Next month will see the release of a new book by Wisconsin Governor Scott Walker. Judging by the title—Unintimidated: A Governor’s Story and a Nation’s Challenge—it’ll be the most direct sign yet that Walker intends to parlay his battle with public-sector unions into a bid for the White House.
And the commentariat will probably eat it right up. Human Events named Walker their 2012 Conservative of the Year. Americans for Prosperity President Tim Phillips calls him “the best governor in the country.” “Keep an eye on him” for 2016, Byron York advises; “politically-savvy Republicans certainly are.”
Savvy’s not exactly the word I would use.
Conservatives revere federalism because we understand that most decisions are best made by those closest to them, not by distant, out-of-touch observers. So it’s aggravatingly ironic that many of our national pundits don’t apply that wisdom to evaluating state politicians’ presidential potential.
True, Walker scored a monumental victory against the Left at their worst. But since then, non-Wisconsinites would be shocked by how he’s squandered that momentum.
In January, Walker told the Wisconsin State Journal that he planned to chart a milder course for 2013: “We’re not going to do things that are going to bring 80,000 or 100,000 people into the Capitol It’s just not going to happen again.” The Journal reported:
“Walker now says building certainty and avoiding divisiveness is such a priority that he will push GOP lawmakers not to bring up certain bills important to conservatives, including some he may support, such as those to end same-day voter registration, restrict immigration, implement so-called ‘right-to-work,’ and overhaul the state Government Accountability Board.”
In other words, only govern as conservatively as liberals will let you. This undermined the whole point of beating the recall in the first place: even more important than enacting fiscal discipline was setting the precedent that the Left could no longer successfully dictate policy through intimidation. But rather than cement that precedent, Walker emboldened the Left with olive branches he should have known full well they wouldn’t reciprocate.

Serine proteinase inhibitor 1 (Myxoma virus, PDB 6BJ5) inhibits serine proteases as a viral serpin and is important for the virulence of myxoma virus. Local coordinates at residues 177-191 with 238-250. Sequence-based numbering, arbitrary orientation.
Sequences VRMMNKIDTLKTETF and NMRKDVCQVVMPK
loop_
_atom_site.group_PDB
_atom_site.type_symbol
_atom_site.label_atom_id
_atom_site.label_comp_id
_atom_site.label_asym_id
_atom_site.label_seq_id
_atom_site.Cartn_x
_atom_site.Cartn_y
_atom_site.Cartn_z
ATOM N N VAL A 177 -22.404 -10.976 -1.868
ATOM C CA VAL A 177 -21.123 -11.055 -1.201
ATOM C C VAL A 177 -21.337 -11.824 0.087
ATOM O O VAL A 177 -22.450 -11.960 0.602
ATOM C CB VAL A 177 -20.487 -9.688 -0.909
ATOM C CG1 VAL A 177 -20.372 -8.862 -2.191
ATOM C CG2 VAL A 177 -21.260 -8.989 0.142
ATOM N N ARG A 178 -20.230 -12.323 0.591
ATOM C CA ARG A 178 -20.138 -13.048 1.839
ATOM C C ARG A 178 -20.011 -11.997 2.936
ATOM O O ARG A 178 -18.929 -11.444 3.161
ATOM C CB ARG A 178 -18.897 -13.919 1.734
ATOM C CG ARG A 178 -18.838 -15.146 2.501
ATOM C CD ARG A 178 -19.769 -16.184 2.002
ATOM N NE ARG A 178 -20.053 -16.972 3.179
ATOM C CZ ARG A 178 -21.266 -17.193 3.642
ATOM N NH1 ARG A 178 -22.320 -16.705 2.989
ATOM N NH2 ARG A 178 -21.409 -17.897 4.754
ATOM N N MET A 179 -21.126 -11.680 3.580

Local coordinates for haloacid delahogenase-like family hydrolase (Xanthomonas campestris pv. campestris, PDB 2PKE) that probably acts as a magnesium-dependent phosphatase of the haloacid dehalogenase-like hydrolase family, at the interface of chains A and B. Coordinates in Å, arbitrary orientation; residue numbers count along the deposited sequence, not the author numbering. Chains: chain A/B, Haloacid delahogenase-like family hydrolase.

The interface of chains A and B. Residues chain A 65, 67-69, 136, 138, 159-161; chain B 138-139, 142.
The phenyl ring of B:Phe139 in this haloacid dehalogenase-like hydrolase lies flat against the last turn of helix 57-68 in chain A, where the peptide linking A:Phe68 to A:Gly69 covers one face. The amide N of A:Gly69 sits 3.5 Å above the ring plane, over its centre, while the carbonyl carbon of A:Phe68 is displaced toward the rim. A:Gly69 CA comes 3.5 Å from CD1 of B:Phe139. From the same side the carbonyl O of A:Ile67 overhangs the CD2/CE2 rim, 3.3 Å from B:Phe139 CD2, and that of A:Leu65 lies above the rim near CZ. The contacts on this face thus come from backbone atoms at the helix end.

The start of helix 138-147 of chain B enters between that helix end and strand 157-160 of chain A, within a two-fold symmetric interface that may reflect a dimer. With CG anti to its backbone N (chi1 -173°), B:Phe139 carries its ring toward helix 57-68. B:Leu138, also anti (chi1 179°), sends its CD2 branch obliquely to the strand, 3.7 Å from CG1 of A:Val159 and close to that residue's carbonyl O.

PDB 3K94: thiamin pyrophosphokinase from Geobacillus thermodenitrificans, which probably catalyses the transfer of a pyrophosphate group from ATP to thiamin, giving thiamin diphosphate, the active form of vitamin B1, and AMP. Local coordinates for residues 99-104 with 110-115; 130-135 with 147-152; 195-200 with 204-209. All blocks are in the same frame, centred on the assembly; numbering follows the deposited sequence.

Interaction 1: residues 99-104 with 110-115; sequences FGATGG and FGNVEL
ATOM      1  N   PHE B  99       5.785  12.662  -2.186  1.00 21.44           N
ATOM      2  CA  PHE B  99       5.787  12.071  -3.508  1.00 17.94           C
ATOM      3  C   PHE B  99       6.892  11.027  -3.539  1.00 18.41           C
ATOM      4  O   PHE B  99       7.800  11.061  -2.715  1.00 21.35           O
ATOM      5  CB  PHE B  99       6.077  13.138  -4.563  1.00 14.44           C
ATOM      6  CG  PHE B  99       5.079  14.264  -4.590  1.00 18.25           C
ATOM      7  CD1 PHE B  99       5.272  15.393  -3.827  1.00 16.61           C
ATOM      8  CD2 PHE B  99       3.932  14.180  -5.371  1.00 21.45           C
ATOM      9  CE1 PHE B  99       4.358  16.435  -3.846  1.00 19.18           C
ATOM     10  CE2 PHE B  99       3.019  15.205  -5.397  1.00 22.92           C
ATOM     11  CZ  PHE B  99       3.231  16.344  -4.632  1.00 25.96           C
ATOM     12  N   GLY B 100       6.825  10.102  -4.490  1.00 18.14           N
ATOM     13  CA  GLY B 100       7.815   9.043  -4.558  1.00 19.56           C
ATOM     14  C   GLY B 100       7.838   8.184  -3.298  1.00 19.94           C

Nor has his approach to economic growth been as boldly conservative as Beltway talking heads would have you expect. In March, the Tax Foundation reported that Wisconsin still has America’s fifth worst business climate, with the tenth highest individual income tax and a corporate income tax in the top third, yielding just 60,000 of the 250,000 new jobs Walker promised to create during his first term. State Republicans chided his proposed budget for not cutting taxes nearly enough. On May 30, eleven GOP Assembly members wrote a letter declaring, “we cannot both represent our constituents and our conservative principles by supporting the budget in its current form.”
School choice fans lamented that he capped voucher expansion at another 500 students next year and 1,000 the year after. Not only has he failed to rein in drunken transportation spending, he wanted to borrow $1 billion to feed it. And most bafflingly, he actually proposed $129 million in increased funding for the very education establishment that conducted itself so charmingly last year—undermining yet another lesson of his previous victories, that blank checks aren’t the key to schools’ success.
Beyond Wisconsin, Walker seems unwilling to provide leadership in the culture wars. In March, when David Gregory asked about shifting Republican views on gay marriage, Walker dismissed it as an artifact of the generation gap, saying that young conservatives “don’t want to get focused on those issues.” No word on whether they’re right to ignore them; to Walker, that’s just “all the more reason […] I talk about the economic and fiscal crisis” instead.
And perhaps worst of all, he’s open to citizenship for illegal immigrants, going so far as to say in July, “You hear some people talk about border security and a wall and all that; to me, I don’t know that we need any of that.” Amnesty is a Democrat scam to import millions of dirt-poor potential voters to addict to government services. The result: permanent one-party domination of a welfare state that will never shrink again, never disentangle itself from the private sector, never end the slaughter of unborn babies, or see any other major conservative reform. No leader who fails to recognize this is fit to occupy the White House.
Conservatives have been so starved for leadership, so desperate to believe the Second Coming of Reagan is just around the corner, that we’ve repeatedly burn ourselves by prematurely anointing and idolizing conservative saviors that turn out to be duds (see, for example, Fred Thompson and Rick Perry). If we’re going to take back the White House, we desperately need more stringent, detached vetting that starts with the qualities a president needs, then seeks a candidate who genuinely possesses them…and is willing to reconsider in light of new facts. The comforting fantasies are killing us; this might be our last chance to grow up.